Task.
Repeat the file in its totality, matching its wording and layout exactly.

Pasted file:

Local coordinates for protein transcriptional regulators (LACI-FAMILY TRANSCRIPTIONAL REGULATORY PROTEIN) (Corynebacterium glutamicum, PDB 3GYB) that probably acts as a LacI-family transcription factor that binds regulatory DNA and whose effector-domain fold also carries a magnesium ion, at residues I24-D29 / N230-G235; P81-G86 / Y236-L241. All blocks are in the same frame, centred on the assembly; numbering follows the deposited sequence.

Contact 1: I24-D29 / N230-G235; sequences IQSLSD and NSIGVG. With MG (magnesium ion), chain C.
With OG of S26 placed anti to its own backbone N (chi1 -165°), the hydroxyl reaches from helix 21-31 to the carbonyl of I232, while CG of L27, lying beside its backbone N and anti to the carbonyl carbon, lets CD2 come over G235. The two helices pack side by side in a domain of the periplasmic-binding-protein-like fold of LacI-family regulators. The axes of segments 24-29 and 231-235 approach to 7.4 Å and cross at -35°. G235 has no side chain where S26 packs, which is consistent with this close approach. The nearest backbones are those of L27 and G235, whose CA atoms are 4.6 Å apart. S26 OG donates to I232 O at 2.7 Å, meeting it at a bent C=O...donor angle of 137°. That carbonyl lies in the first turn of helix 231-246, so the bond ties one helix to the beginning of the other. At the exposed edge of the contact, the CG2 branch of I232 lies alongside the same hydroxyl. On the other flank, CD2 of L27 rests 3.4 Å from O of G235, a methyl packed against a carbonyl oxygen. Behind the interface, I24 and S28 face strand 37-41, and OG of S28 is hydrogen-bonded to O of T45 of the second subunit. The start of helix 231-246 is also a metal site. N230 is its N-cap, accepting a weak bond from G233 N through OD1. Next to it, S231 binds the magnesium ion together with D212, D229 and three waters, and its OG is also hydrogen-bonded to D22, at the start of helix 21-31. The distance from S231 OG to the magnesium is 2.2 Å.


Local coordinates for protein transcriptional regulators (LACI-FAMILY TRANSCRIPTIONAL REGULATORY PROTEIN) (Corynebacterium glutamicum, PDB 3GYB) that probably acts as a LacI-family transcription factor that binds regulatory DNA and whose effector-domain fold also carries a magnesium ion, at residues I24-D29 / N230-G235; P81-G86 / Y236-L241. All blocks are in the same frame, centred on the assembly; numbering follows the deposited sequence.

Contact 1: I24-D29 / N230-G235; sequences IQSLSD and NSIGVG. With MG (magnesium ion), chain C.
With OG of S26 placed anti to its own backbone N (chi1 -165°), the hydroxyl reaches from helix 21-31 to the carbonyl of I232, while CG of L27, lying beside its backbone N and anti to the carbonyl carbon, lets CD2 come over G235. The two helices pack side by side in a domain of the periplasmic-binding-protein-like fold of LacI-family regulators. The axes of segments 24-29 and 231-235 approach to 7.4 Å and cross at -35°. G235 has no side chain where S26 packs, which is consistent with this close approach. The nearest backbones are those of L27 and G235, whose CA atoms are 4.6 Å apart. S26 OG donates to I232 O at 2.7 Å, meeting it at a bent C=O...donor angle of 137°. That carbonyl lies in the first turn of helix 231-246, so the bond ties one helix to the beginning of the other. At the exposed edge of the contact, the CG2 branch of I232 lies alongside the same hydroxyl. On the other flank, CD2 of L27 rests 3.4 Å from O of G235, a methyl packed against a carbonyl oxygen. Behind the interface, I24 and S28 face strand 37-41, and OG of S28 is hydrogen-bonded to O of T45 of the second subunit. The start of helix 231-246 is also a metal site. N230 is its N-cap, accepting a weak bond from G233 N through OD1. Next to it, S231 binds the magnesium ion together with D212, D229 and three waters, and its OG is also hydrogen-bonded to D22, at the start of helix 21-31. The distance from S231 OG to the magnesium is 2.2 Å.